Ritchie: Senate recount will involve hundreds, cost $90K

Mark Ritchie holds a press conference
Minnesota Secretary of State Mark Ritchie held a news conference at the State Office Building Wednesday afternoon.
MPR Photo/Bill Alkofer

Every single ballot cast yesterday will be recounted by hand.

The recount will not take place in St. Paul at the capitol. Instead, it will be done at the county level. That's where the ballots are right now.

Mark Ritchie addresses the press
Minnesota Secretary of State Mark Ritchie held a news conference at the State Office Building Wednesday afternoon to address the contested election results following the Minnesota's Senate Race.
MPR Photo/Bill Alkofer

The ballots are stored in secure rooms in each of the state's 87 county courthouses and in the election offices of larger cities.

The people doing the recounting will be county election officials and election judges, citizens.

Physically, here's how the recount will happen.

Rooms set aside in county offices will have tables and chairs with teams of recounters signing in and wearing name tags.

There'll be as many as four, perhaps even more, sets of eyes watching as each ballot is recounted.

There'll be the recounter, probably a representative from each candidate, Coleman, Franken, potentially Independence Party candidate Dean Barkley, and then perhaps an observer who all sides agree is neutral.

Secretary of State Mark Ritchie said the re-counters will determine the intent of the voter when they encounter problem ballots.

"Normally you fill in the circle, we all kind of know that," Ritchie said. "Sometimes an individual will put a check mark, some individuals will put in an X, some individuals will circle a name, that's fairly easy to determine the intent of the vote."

For disputed ballots, Ritchie said, the scene shifts to the state canvassing board in St. Paul. The five-member board, including Ritchie, two state Supreme Court judges and two district court judges, will rule on each disputed ballot.

Ritchie said the recount will not include absentee ballots that did not arrive in time and were not a part of the count, as the polls closed at 8 p.m. last night.

"Those that arrived a [few days late], which are often from our soldiers overseas, are not eligible, it's a kind of a tragedy in a way of our democracy but that's what the rules are," Ritchie said.

Minnesota taxpayers will pick up the estimated $87,000 recount bill, unless the Republican and Democratic parties choose a recount option.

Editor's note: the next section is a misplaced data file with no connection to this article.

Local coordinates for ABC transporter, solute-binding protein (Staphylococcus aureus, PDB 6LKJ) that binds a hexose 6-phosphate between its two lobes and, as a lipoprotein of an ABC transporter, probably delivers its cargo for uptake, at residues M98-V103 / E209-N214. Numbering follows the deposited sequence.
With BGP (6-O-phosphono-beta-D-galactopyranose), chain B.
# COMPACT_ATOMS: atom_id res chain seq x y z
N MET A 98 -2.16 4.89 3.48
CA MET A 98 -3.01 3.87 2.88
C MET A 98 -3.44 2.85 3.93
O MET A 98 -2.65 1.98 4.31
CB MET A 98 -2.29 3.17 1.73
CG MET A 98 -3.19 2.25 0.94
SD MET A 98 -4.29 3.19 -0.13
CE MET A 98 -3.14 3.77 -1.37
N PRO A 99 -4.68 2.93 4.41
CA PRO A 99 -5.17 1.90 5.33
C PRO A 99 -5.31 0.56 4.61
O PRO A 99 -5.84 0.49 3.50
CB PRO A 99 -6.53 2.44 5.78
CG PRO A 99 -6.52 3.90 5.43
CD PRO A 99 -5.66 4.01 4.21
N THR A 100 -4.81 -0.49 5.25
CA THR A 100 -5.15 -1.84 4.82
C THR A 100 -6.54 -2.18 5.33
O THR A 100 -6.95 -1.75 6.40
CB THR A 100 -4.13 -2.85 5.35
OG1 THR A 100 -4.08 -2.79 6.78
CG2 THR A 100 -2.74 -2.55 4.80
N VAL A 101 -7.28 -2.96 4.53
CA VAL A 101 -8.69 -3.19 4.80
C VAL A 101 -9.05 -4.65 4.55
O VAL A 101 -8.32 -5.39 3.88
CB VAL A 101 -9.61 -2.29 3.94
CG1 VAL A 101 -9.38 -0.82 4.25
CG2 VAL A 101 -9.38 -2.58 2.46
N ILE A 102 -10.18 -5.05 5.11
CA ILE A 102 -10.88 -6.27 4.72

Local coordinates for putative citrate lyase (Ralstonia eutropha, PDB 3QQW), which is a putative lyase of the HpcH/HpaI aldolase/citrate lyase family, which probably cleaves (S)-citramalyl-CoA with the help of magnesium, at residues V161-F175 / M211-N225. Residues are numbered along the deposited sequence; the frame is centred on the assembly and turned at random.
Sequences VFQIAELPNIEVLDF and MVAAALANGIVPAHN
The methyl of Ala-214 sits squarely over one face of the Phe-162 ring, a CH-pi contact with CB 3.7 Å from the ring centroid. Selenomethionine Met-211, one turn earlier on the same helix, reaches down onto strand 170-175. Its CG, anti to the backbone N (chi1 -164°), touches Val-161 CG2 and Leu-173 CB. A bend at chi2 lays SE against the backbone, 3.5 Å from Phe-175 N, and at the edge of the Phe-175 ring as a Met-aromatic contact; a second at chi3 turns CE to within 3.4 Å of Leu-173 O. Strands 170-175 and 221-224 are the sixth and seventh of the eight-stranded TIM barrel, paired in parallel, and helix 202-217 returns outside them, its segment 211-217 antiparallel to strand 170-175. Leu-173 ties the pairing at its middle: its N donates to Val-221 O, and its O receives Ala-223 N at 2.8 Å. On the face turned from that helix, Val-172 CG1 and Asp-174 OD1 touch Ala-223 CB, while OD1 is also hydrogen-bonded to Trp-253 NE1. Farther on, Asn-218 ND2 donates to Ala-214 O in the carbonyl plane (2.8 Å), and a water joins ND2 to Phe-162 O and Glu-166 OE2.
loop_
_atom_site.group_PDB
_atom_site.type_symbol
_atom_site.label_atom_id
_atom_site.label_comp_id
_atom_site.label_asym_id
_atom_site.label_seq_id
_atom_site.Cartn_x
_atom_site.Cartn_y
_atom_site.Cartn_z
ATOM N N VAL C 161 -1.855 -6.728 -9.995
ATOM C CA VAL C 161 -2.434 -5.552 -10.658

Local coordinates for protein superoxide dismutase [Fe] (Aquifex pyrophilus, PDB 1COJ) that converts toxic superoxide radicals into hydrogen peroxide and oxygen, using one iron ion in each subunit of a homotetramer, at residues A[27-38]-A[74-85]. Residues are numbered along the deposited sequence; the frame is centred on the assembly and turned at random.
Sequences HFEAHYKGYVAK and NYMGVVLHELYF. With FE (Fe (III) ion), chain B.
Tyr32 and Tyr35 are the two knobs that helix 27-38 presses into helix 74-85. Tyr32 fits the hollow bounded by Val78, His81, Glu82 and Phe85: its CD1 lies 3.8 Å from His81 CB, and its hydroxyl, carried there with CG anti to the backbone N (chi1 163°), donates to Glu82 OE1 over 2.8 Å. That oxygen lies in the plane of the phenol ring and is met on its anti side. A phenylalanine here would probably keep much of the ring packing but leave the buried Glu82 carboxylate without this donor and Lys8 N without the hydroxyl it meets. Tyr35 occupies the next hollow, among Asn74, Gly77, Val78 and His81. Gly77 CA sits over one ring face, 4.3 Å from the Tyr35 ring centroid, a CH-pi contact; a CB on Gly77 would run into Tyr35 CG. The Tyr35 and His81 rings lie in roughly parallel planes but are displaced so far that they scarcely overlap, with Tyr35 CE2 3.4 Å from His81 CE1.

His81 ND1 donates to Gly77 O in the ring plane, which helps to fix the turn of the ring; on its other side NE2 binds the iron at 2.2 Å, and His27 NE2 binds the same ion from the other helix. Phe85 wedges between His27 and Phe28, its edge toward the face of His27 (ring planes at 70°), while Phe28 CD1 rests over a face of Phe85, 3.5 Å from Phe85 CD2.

That option allows the parties to file suit and appoint their own recount observers. It also means the parties pay the cost of the recount.

Ramsey County elections supervisor Joe Mansky said, regardless of who pays, the number of people involved will be large.

"We would bring in a fairly large number of our election judges who would actually physically do the separation and counting of the ballots because in Minnesota all of our recounts are done manually," Mansky said.

Secretary of State Mark Ritchie said there could be surprises that tip the outcome of the vote in the Coleman-Franken Senate contest.

He said it's happened before that officials find packets of uncounted ballots. Sometimes, but rarely Ritchie said, the process uncovers voting machines that malfunctioned.

Gov. Rolvaag
DFL Gov. Karl Rolvaag in his office, 1963. Rolvaag won election over incumbent Republican Gov. Elmer L. Anderson by 91 votes, after a recount that took 139 days.
Photo courtesy of the Minnesota Historical Society

More common, Ritchie said, is bad math by tired election judges as they transposed tabulated numbers into the Secretary of State's system.

George Farr doesn't expect any surprises. Farr was the DFL party chairman in Minnesota's most famous election recount.

It was the 1962 gubernatorial contest between incumbent republican governor Elmer L. Anderson and his DFL challenger Karl Rolvaag.

Rolvaag won by 91 votes after that a recount that took 139 days. Farr was an election judge yesterday as Minnesotans streamed to the polls.

His impression is that today's voting technology far surpasses that of forty five years ago.

"The chances of very many errors occurring is not very good," Farr said. "I would love to be ahead going into a recount."

The recount may go smooth as silk, or it may be quite litigious if attorneys for Coleman and Franken file suits challenging various procedures along the way.

"We don't know how long it will take," Ritchie said. "We have no idea how many times we'll be in court because somebody likes or doesn't like something. We know it will be more than three days and less than 139 days."

The recount begins in mid November.